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Old 05-08-2009, 14:19   #1
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Diesel Tank Algae Problem

I just bought a 34 columbia mkII which has a westerbeke 30hp diesel in it. The boat has two fuel tanks one 12g which i was able to remove and clean, with acetone and a toilet brush and one 25g main tank which is in much worse shape than the 12g. I have poured acetone into this tank as well to help break down the algae and have tried to clean it with the brush, but it has a divider in the tank so I only have access to one half of the tank. I have some biocide and was wondering if anyone had any recommendations for shocking past the recommended dose. I would run it only on the 12g tank but the return line runs to the main tank(as this is my first experience with diesels, I was freaking out about burning 2 gallons in twenty min out of the 12g tank.) my current plan is to pump the remaining diesel and acetone out and flush it with a couple gallons of fresh. Buy a lot of fuel filters and check them reguarly, but i wanted to see if anyone else had any better suggestions
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Old 05-08-2009, 14:52   #2
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Biobor has a shock treatment concentration which is twice their maintenance dose, but you need to mix the stuff in by adding some fresh fuel.

If you hadn't put the acetone in, I would have suggested a fuel polishing service. That will clean the algae out of the fuel and the tank walls you can access, but isn't going to clean the part of the tank which is behind the baffles. Now I think you are going to have to pump out and dispose of the fuel in the main tank, then put in some fresh fuel and change filters until things get cleaned up.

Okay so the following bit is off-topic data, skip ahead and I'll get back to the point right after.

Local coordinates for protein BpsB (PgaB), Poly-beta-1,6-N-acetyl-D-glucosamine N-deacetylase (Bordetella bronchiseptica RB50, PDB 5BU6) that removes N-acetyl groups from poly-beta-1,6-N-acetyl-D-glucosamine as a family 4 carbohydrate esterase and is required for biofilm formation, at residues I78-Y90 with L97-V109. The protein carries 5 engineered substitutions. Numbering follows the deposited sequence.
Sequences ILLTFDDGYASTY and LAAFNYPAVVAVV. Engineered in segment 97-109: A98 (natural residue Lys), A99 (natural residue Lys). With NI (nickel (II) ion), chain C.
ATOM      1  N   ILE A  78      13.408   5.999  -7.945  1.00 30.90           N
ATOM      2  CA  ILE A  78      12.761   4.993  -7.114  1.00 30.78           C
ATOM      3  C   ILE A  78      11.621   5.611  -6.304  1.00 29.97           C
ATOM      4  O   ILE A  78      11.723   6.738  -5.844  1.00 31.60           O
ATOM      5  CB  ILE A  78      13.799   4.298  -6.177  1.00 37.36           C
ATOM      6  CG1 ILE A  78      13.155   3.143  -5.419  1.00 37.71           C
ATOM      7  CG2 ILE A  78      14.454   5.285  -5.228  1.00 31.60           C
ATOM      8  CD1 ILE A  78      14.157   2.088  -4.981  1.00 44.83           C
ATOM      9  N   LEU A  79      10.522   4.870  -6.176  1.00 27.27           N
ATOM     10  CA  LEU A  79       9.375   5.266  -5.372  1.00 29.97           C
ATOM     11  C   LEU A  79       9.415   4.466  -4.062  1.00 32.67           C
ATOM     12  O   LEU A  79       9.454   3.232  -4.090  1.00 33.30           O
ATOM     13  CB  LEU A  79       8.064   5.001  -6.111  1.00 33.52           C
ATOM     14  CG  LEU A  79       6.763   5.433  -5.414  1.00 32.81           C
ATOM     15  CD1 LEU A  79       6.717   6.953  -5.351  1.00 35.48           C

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Old 05-08-2009, 15:17   #3
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yeah I am not worried about the fuel in the tank I would rather have use of the tank than use of the fuel in it.
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Old 05-08-2009, 15:20   #4
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Not sure what your plans are, but that engine shouldnt burn over about 1/2 gal per hour. Do you need more than 24 hours worth?
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Old 05-08-2009, 15:49   #5
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Why not route the return line to the small "known clean" tank and use that for the engine at all times. Called a Day Tank.

Use the large "dirty tank" as storage for extra fuel on longer trips and to take on new fuel (in case it's dirty). Install a big but fine mesh filter and electric pump to move fuel from the dirty tank, filter it, and put it in the small tank as needed.

This way you always have clean fuel in the small tank. If the dirty tank clogs a filter it will happen during a fuel transfer rather than while you are motoring. When motoring you already know you have clean (pre-filtered) fuel in a clean tank.
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Old 05-08-2009, 16:39   #6